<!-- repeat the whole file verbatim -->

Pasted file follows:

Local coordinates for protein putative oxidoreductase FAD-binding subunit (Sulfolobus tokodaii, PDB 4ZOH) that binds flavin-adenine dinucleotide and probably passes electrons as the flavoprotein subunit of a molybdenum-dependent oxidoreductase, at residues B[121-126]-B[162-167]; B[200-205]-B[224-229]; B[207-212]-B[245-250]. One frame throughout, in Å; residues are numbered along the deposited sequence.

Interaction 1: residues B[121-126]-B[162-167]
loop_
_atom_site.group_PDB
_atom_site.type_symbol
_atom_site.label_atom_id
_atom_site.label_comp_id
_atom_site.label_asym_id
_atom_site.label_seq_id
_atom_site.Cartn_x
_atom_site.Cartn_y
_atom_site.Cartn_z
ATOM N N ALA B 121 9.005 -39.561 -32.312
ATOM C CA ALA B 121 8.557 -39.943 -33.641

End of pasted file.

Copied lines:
Local coordinates for protein putative oxidoreductase FAD-binding subunit (Sulfolobus tokodaii, PDB 4ZOH) that binds flavin-adenine dinucleotide and probably passes electrons as the flavoprotein subunit of a molybdenum-dependent oxidoreductase, at residues B[121-126]-B[162-167]; B[200-205]-B[224-229]; B[207-212]-B[245-250]. One frame throughout, in Å; residues are numbered along the deposited sequence.

Interaction 1: residues B[121-126]-B[162-167]
loop_
_atom_site.group_PDB
_atom_site.type_symbol
_atom_site.label_atom_id
_atom_site.label_comp_id
_atom_site.label_asym_id
_atom_site.label_seq_id
_atom_site.Cartn_x
_atom_site.Cartn_y
_atom_site.Cartn_z
ATOM N N ALA B 121 9.005 -39.561 -32.312
ATOM C CA ALA B 121 8.557 -39.943 -33.641